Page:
Type 1 Diabetes Mellitus (DM)

by Michael Lazarus, MD

My Notes
  • Required.
Save Cancel
    Learning Material 3
    • PDF
      Slides 02-03 Diabetes Mellitus part 1.pdf
    • PDF
      Reference List Endocrinology.pdf
    • PDF
      Download Lecture Overview
    Report mistake

    00:00 Some of the diagnostic test you may encounter when diagnosing diabetes. The first diagnostic test that we noted in this case was a C-peptide. Pro-insulin, which is produced by the pancreas, is cleaved into insulin and C-peptide. Both of them secreted from the pancreas into the blood stream.

    00:20 When you see a high level of C-peptide in the blood, usually this implies that the body is producing insulin. So in response to high blood glucose, the pancreas will produce insulin and in conjunction with it it will produce C-peptide. A low level of C-peptide implies that there is a low or even absent level of insulin produced by the body and this is the type of manifestation that you're likely to encounter in type 1 diabetes. Ketone bodies, acetoacetate, and beta-hydroxybutyrate as well as acetone are the hallmarks of the metabolic acidosis that is encountered in usually type 1 but also potentially in type 2 diabetes. When you see these ketone bodies in the urine and more alarmingly in the bloodstream, this usually implies that the patient has a metabolic acidosis due to the production of excess ketone bodies. It also implies a decreased insulin state and is actually one of the emergencies associated with diabetes mellitus that we will discuss a little bit later in the lecture. Finally, some of the auto-antibodies we mentioned in the immune forms of type 1 diabetes, a GAD-65 and an IA-2 antibody can sometimes also be used for confirmation of the diagnosis of type 1 diabetes. Interestingly enough, antibodies to GAD-65 persist longer than those of to islet cells in the case of IA-2 after the development of diabetes and may be a better test to diagnose immune-related type 1 diabetes. In type 1 diabetes, you usually see this in the setting of insulin deficiency. About 5% of the diagnosis of diabetes are associated with type 1 diabetes.

    02:10 Underlying mechanisms are destruction of insulin-producing pancreatic beta cells and clinical manifestations we can usually at around 80-90% destruction. These, as mentioned, can be auto-immune or immune-mediated, they can be idiopathic, or they can be acquired from infiltrative condition such as hemochromatosis. Typically, it affects children and adolescents in the age range of 5-15. There is an image that accompanies the slide that shows a young girl with the manifestations of dehydration. You can see her eyes sunken in her orbits, she has pallor, she is wasted and thin which is a feature of her type 1 diabetes, and if you look closely at her rib cage you can see the clinical sign of intercoastal recession. This is usually manifested by children who have respiratory distress. So in the setting of this constellation of clinical findings, one would want to work up this patient for the presence of diabetic ketoacidosis. Auto-immune mediated type 1 diabetes is usually a disease of children and young thin adults but it can occur at any age or body mass index range. The initial presentation ranges from minor elevations in glucose levels to diabetic ketoacidosis. Beta-cell destruction varies. It is frequently more active in children compared to adults. Some patients with absolute insulin deficiency have no evidence of autoimmunity and have no other known cause for beta-cell destruction. This is quite rare and when this occurs these patients are said to have idiopathic or type 1b diabetes mellitus.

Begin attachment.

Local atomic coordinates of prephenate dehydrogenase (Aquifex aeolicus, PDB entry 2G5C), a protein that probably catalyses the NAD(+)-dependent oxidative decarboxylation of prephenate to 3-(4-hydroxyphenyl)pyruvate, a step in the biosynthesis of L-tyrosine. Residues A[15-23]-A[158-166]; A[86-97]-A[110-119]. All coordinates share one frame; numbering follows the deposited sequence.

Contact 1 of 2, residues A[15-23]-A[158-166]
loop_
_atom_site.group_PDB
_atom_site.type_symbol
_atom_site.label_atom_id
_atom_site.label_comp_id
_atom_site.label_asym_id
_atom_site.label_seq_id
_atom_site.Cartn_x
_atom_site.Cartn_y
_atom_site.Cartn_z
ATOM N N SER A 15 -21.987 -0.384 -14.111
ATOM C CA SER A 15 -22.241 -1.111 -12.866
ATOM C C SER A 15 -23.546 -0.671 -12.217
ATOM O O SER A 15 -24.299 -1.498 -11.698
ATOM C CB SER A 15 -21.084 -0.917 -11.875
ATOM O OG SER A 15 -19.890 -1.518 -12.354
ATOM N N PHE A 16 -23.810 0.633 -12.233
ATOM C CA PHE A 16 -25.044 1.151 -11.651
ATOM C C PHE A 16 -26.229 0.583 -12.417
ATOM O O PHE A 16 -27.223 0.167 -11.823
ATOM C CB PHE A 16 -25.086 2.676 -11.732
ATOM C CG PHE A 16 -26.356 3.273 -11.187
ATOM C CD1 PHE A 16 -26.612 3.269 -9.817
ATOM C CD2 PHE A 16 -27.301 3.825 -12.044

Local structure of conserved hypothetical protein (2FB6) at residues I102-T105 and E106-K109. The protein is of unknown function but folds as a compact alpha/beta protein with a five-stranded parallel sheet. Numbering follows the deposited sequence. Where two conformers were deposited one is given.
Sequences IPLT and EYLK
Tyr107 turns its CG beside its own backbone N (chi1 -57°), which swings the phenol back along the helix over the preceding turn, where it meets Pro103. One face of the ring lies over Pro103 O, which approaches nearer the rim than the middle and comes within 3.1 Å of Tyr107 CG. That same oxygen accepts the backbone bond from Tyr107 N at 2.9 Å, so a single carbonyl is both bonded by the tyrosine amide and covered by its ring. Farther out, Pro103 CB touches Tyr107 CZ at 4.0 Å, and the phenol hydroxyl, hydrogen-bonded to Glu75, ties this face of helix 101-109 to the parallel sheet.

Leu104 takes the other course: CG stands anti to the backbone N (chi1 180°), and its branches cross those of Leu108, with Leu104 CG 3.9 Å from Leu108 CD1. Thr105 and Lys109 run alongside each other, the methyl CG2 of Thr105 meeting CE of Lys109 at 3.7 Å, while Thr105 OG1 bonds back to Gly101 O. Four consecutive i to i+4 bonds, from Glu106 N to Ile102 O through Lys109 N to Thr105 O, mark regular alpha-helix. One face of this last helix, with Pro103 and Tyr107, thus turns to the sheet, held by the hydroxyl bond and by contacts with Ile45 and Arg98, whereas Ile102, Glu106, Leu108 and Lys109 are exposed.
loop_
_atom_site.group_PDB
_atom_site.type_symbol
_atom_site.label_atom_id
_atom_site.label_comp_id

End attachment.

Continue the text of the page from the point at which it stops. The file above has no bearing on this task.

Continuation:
About the Lecture

    The lecture Type 1 Diabetes Mellitus (DM) by Michael Lazarus, MD is from the course Diabetes Mellitus. It contains the following chapters:

    • Diagnostic Tests for Type 1 DM
    • Type 1 DM

    Included Quiz Questions

    1. Type 1 diabetes is an insulin deficiency due to beta-cell destruction, whereas type II diabetes is an acquired insulin resistance.
    2. Type 1 diabetes is an acquired insulin resistance, whereas type 2 diabetes is an insulin deficiency due to beta-cell destruction.
    3. Type 1 diabetes typically presents in late adulthood, whereas type 2 diabetes almost always occurs in children 5–15 years old.
    4. Patients with type 1 diabetes almost always present in DKA, whereas patients with type 2 diabetes often present in hypoglycemic comas.
    5. Type 1 diabetes develops from the sequelae of metabolic syndrome, whereas type 2 diabetes is almost always an autoimmune condition.
    1. GAD65
    2. IA-2
    3. IGF-1
    4. ANA
    5. ICA

    Author of lecture Type 1 Diabetes Mellitus (DM)

     Michael Lazarus, MD

    Michael Lazarus, MD

    Customer reviews

    5,0 of 5 stars
    5 Stars
    4 Stars
    3 Stars
    2 Stars
    1  Star